*        Fix a bedtime and awakening time. Your body gets used to falling asleep at a certain time if it is relatively fixed.

*        Avoid napping during the day unless you can limit it to 30-45 minutes.

*        Avoid alcohol 4-6 hours before bedtime.  While it has an immediate sleep-inducing effect, a few hours later as the alcohol levels start to fall, there is a stimulant or wake-up effect.  Similarly, avoid caffeine 4-6 hours.

*        Regular exercise, particularly in the afternoon can help deepen sleep.  However, strenuous exercise within 2 hours before bed can decrease your ability to fall asleep.

*        Avoid television right before bed.  It is a stimulant which will increase adrenaline levels, making sleep difficult and disruptable.


*        Use comfortable bedding. Uncomfortable bedding can prevent good sleep. Evaluate whether or not this is a source of your problem and make appropriate changes.

*        Have your room at a comfortable temperature. The optimal temperature for sleeping is actually between 63-65 degrees.

*        Block out all distracting noise and eliminate as much light as possible.  Consider ear plugs, a fan or white noise machine and an eye mask.

*        Reserve the bed for sleep and sex. Don’t use the bed as an office, workroom or recreation room. Let your body “know” that the bed is associated with sleeping.

*        Don’t take your worries to bed. Leave your worries about job, school, daily life, etc., behind when you go to bed. Some people find it useful to assign a “worry period” during the evening or late afternoon to deal with these issues.

*        Establish a pre-sleep ritual. Pre-sleep rituals, such as a warm bath or a few minutes of reading, can help you sleep.

*        Get into your favorite sleeping position. If you don’t fall asleep within 15-30 minutes, get up, go into another room, and read until sleepy.
Bonus Question: Do you have any events coming up that you’d like to tell people about? If someone is already a fan of Private Quarters products and wants to know more about your products, what’s the best way to contact you?

If you are interested in beginning to build a comfortable bed, I host an open house trunk show at my home the first Sunday of every month from 11 am -2 pm.  The next one will be on February 3.  Call for more information: (818) 951-4244.  You can look at my website, for information, or email me with questions denisebyer (at) msn (dot) com.  Additionally, I do one-on-one consultations.

sTre$s! part 2

This is a mini-series on stress – how our amazing bodies can rise to meet a challenge and how we can manage stress so that we don’t die from it!

As I mentioned in Part 1, our stress response consists of 3 phases: the alarm, the activating system and recovery. I recently read The Hidden Link between Adrenaline and Stress by Dr. Archibald Hart (Thomas Nelson 1995). He describes the amazing ways we are hard-wired to mobilize to meet a challenge. Every system of the body does its part. However, if we live in a constant state of stress, we will suffer the physical consequences (also described briefly in my first article). I’ll share with you some of the most important insights I gleaned from the book.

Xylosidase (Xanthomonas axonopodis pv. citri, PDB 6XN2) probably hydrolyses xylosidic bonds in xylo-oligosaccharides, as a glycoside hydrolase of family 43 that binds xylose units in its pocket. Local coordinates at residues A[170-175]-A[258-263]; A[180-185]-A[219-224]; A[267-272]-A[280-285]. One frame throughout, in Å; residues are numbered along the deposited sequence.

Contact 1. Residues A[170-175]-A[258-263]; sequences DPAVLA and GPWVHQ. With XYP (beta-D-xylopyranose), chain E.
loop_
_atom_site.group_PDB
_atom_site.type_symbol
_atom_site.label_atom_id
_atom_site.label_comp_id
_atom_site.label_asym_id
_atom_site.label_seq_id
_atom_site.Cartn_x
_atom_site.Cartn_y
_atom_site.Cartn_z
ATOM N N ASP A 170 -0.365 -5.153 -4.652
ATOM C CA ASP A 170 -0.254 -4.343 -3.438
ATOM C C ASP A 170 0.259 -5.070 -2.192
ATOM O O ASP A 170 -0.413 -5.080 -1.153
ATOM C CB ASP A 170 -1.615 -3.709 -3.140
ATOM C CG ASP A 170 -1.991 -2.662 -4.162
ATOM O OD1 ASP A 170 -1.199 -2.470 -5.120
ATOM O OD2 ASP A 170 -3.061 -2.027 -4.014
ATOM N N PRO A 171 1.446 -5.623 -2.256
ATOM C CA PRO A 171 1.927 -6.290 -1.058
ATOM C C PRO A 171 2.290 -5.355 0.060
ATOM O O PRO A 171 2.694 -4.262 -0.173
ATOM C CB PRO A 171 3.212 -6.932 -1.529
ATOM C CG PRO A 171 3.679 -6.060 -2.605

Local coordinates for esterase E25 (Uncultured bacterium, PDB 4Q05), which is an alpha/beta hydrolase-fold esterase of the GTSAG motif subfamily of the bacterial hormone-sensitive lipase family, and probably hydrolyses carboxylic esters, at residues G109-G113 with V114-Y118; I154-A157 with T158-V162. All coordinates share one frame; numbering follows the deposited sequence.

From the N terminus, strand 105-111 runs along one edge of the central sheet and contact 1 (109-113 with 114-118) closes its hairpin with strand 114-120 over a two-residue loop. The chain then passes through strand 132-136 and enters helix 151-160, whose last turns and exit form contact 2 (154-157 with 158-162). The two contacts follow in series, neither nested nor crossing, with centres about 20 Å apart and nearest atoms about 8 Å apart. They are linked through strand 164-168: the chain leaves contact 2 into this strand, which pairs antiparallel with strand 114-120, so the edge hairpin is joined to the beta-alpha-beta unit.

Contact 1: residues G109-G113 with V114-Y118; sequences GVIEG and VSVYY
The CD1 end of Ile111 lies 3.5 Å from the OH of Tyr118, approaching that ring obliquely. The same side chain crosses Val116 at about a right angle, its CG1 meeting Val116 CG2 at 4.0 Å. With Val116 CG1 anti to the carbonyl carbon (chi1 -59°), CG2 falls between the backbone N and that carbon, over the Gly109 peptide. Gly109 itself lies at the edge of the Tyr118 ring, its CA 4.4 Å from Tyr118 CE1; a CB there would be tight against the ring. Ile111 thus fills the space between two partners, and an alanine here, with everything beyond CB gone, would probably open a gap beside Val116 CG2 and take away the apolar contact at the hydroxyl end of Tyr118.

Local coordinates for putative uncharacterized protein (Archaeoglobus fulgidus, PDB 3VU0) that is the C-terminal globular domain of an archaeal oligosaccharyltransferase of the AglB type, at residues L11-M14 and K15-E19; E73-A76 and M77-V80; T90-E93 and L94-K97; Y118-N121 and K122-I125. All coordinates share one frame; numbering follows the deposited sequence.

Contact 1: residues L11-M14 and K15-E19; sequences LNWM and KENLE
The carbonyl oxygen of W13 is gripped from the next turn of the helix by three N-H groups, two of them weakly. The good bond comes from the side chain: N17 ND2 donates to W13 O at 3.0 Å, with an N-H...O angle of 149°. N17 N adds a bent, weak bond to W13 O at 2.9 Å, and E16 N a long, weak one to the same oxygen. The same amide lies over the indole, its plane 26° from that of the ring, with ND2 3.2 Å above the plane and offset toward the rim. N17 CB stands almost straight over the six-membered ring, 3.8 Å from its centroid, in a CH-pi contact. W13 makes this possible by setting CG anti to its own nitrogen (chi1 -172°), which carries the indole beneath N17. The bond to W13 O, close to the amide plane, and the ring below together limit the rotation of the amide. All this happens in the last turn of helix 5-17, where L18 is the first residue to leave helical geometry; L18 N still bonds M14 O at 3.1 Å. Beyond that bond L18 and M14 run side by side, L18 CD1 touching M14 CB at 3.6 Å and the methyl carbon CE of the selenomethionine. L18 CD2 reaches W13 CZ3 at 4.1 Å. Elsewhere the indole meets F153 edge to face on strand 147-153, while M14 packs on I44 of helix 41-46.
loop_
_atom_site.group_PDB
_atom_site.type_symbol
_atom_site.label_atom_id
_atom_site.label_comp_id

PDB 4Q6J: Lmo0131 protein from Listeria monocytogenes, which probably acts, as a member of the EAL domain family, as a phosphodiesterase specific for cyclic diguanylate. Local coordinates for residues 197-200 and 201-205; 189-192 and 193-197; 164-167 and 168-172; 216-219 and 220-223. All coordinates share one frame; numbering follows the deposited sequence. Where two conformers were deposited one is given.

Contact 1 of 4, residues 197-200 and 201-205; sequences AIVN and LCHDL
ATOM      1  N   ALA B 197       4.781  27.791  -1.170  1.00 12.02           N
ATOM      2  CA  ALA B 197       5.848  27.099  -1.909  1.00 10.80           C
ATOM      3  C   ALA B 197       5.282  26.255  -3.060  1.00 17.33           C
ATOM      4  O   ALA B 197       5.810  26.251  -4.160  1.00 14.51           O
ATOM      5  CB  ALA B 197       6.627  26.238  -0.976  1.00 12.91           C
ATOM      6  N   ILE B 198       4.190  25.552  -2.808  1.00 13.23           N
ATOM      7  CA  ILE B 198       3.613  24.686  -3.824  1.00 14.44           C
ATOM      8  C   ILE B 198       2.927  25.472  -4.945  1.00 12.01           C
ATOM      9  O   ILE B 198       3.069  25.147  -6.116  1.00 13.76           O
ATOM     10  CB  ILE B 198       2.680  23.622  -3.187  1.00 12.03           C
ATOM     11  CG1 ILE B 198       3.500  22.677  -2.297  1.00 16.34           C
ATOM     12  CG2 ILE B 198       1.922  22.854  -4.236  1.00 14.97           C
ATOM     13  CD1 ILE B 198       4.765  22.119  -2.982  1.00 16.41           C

“To protect yourself against dying of or suffering ill effects from stress, you must learn how to switch off your production of adrenaline when it is no longer needed, and stop using it for non-emergency life situations (like driving on the freeway)!” (Hart, p. 28)

“Nothing worthwhile can be accomplished without some arousal of the stress response system. It is a biological law that we must work, and even fight, to accomplish a worthwhile goal. Challenge and fulfillment are important to health and well being. The lack of it causes us to atrophy in body and mind. But –  and this point is crucial to my whole argument – challenge and stress must be accompanied by, and work in harmony with, relaxation and rest.” (Hart, p. 42)

“We cannot avoid all arousal, all the time, nor should we even try…What should we do in times like these? It is crucial to plan adequate time for recovery. Sooner or later the crisis will be over, and that is when you must make time for adequate recuperation of your adrenaline system. It is simply a matter of responsible self-management.” (Hart, p. 136)

“The primary and most successful method of adrenaline reduction is conscious physical relaxation. When you relax the body, the mind can’t keep itself in a state of emergency. A relaxed body begins to relax the mind.” (Hart, p. 134)

So, let’s get personal. Here’s what I am doing with the information I read.

  1. I’m getting more sleep! Dr. Hart has a whole chapter on the importance of sleep. One of my new (school) year resolutions is to be in bed by 10:30 pm. This regularity helps me tremendously in the morning. I am a lot less grouchy! Most people I know, especially parents, could use more sleep.
  2. I’m noticing when my stress level is elevated and deciding whether I need the extra adrenaline or not. This consciousness is amazing. I never would have thought that noticing and deciding could be so powerful. I’ve found I really can turn off the adrenaline if I decide I don’t need it. If I need energy to face a challenge, yes I’ll take the adrenaline. If I need more creativity, I’ll do better without the influx of adrenaline.
  3. I’m making time for recovery, unapologetically. I will not pack the schedule too full and perpetuate the chicken-with-her-head-cut-off mode of operation. It’s just not enjoyable.